Let's face it: as much as we all know and love about music, everyone has at least some blind spots. In our new series, "How To Be Smarter About…" Soundcheck aims to help you become a more impressive conversation partner at cocktail parties and around the water cooler.
Lately we've been asking guests to reveal their musical blind spots. When Christopher Barnes of the Massachusetts band Gem Club visited the Soundcheck studio, he told us that he wants to know more about New Age music. To help, we turned to Mike Rubin, a frequent contributor to the New York Times, to help us get smarter about the largely misunderstood and poorly-defined genre. Rubin, who recently wrote a piece for the Times called "For New Age, The Next Generation," tells Soundcheck host that Barnes isn't the only contemporary indie musician expressing an interest in the long-derided form.
"There are a lot of younger musicians who are influenced by analog synthesizer sounds," says Rubin, "and they have gravitated to explore some of the early pioneers of the music."
But is a modern artist like Mark McGuire really trading in "New Age" music, or just re-purposing certain kinds of synthesizer sounds that happen to have been in vogue before he was a baby? What are the genre's biggest names? Most importantly: Do Yanni and Brian Eno really deserve the same shelf at the record store? (We don't answer that question in the segment; you'll have to draw your own conclusions.)
What is New Age music?
It's a grab-bag term; in the late '70s, early '80s, it was instrumental records that didn't really correspond to jazz, country music, or rock'n'roll. If you went into a store you could find everything from some sort of harp record to Steve Reich all thrown in the same bin. It's a confluence: the musicians themselves were coming out of electronic music, influenced by progressive rock and German "kosmische Musik," but at the same time there was a post-hippie awakening and consciousness that was brought in by some of the musicians. Some of it was intended to be a meditational accompaniment.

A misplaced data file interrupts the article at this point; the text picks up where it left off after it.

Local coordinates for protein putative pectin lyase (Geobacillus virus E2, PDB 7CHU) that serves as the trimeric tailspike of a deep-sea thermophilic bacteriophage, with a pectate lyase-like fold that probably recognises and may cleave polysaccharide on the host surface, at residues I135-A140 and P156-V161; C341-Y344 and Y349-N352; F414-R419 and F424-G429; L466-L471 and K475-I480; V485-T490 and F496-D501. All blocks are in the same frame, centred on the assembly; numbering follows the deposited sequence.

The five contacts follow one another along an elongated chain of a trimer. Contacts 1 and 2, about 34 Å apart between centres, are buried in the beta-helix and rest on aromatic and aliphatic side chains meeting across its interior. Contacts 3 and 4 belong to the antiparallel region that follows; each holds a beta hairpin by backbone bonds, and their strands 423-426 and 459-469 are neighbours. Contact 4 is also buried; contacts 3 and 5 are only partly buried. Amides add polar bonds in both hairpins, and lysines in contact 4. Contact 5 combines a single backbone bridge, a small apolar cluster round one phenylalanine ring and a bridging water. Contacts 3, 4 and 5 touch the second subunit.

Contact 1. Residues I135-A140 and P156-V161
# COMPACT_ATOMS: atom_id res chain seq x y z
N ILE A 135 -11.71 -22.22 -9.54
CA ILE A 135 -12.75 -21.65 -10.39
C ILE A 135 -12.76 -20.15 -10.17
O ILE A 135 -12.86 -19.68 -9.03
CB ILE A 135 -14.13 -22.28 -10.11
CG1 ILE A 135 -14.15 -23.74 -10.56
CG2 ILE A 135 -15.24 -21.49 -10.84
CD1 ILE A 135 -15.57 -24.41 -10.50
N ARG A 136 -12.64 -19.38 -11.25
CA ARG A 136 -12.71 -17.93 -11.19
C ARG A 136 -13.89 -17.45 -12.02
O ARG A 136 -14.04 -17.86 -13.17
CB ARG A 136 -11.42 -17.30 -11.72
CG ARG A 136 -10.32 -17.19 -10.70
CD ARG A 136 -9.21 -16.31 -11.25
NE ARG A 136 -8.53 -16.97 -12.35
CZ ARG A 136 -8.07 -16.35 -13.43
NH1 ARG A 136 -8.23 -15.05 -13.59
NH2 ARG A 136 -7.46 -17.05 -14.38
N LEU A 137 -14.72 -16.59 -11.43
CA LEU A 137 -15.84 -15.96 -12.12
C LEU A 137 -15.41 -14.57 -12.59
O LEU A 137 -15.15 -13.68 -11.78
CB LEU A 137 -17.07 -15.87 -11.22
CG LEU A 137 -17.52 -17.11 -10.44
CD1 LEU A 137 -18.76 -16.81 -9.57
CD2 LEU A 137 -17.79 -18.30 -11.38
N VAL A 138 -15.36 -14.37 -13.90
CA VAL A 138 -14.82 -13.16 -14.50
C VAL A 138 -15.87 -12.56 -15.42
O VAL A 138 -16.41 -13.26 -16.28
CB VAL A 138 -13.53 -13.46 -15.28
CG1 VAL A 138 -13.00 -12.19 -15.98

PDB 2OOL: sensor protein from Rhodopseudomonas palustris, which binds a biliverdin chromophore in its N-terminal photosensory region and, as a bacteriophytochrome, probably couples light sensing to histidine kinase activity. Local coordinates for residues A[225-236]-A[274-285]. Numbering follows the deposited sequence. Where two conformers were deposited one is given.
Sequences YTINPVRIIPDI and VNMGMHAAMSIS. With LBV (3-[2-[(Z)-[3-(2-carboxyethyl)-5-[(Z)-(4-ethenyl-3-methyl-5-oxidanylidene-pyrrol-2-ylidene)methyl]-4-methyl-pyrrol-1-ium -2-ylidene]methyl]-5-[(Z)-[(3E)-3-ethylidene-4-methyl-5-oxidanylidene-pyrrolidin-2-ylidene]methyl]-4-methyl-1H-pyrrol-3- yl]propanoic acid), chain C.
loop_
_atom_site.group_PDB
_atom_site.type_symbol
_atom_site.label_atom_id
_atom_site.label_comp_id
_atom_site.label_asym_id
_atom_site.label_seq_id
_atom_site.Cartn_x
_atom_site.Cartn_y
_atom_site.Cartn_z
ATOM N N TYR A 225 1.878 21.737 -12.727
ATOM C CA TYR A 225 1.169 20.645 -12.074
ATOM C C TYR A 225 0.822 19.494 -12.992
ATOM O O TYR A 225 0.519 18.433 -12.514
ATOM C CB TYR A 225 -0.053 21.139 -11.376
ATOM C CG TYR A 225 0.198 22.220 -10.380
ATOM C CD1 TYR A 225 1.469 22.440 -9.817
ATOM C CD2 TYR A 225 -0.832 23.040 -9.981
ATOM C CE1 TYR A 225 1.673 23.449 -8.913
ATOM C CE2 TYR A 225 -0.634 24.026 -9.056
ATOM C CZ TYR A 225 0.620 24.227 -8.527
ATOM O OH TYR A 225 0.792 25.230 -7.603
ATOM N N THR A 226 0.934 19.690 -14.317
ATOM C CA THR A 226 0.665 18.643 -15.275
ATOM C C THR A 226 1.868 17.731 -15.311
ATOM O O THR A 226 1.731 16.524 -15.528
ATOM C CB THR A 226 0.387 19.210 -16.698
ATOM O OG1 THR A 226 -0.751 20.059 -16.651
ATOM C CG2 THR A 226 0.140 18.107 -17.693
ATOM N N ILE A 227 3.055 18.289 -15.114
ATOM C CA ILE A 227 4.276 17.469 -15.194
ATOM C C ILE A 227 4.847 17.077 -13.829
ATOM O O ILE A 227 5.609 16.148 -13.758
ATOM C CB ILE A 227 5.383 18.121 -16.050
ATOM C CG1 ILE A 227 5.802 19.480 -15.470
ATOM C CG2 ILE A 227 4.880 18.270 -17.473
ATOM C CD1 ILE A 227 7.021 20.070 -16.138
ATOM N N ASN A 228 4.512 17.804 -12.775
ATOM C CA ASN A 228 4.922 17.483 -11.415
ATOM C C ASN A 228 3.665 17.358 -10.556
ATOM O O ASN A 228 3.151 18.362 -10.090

Who are some of the pioneers?
Laraaji -- Raised in Philadelphia as a trained musician; at a certain point in the '70s while meditating, he had a deep religious hearing experience, where he heard layers of brass instruments in his head. He swapped his guitar for a zither at a pawn shop. Later worked with Brian Eno. Key Track: "Unicorns In Paradise" (1981)
Daniel/J.D. Emmanuel -- Texas-based, early synthesizer adopter. Key Track: "Arabian Fantasy" (1980)
Iasos - Greek-born, San Francisco-based composer, improviser, and flautist; his 1975 album Inter-Dimensional Music is a touchstone of New Age music. Key Track: "Formentera Sunset Clouds"
What about "healing music" and "cosmic consciousness"?
Rubin says, "Some of this music is directed to help people clear their mind." Douglas McGowan, the 37-year-old compiler of the recent compilation record I Am The Center: Private Issue New Age In America, 1950-1990 [which contains many of the tracks used in this conversation], told Rubin for his article, "Once you wrap your head around nothingness as being a virtue, it becomes so much easier to appreciate the music on its own terms."
Who are some contemporary artists mining New Age?
Mark McGuire -- Ex-Emeralds guitarist has played with Iasos. Key Track: "In Search Of The Miraculous"
Julianna Barwick -- The "indie Enya" makes free-floating, amniotic, multi-layered music. Key Track: "The Harbinger"
Bitchin Bahas -- Out of Chicago, side project of psychedelic rock band Cave, working from German "kosmische" form. Key Track: "Bueu"